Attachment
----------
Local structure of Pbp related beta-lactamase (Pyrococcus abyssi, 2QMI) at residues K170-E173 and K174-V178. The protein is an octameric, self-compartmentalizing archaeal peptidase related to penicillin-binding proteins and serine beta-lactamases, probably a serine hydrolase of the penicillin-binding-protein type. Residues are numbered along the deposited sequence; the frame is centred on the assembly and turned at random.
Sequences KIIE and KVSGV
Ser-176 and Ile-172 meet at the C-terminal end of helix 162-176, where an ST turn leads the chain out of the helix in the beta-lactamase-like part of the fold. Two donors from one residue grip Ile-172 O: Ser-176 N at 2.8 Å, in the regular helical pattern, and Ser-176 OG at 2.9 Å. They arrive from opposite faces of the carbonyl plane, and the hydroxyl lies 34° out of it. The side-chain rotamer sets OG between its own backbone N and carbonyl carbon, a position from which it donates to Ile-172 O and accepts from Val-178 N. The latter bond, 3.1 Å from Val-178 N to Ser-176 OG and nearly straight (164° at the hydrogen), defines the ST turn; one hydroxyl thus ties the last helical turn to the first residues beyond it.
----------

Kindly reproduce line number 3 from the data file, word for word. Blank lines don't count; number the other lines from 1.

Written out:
Ser-176 and Ile-172 meet at the C-terminal end of helix 162-176, where an ST turn leads the chain out of the helix in the beta-lactamase-like part of the fold. Two donors from one residue grip Ile-172 O: Ser-176 N at 2.8 Å, in the regular helical pattern, and Ser-176 OG at 2.9 Å. They arrive from opposite faces of the carbonyl plane, and the hydroxyl lies 34° out of it. The side-chain rotamer sets OG between its own backbone N and carbonyl carbon, a position from which it donates to Ile-172 O and accepts from Val-178 N. The latter bond, 3.1 Å from Val-178 N to Ser-176 OG and nearly straight (164° at the hydrogen), defines the ST turn; one hydroxyl thus ties the last helical turn to the first residues beyond it.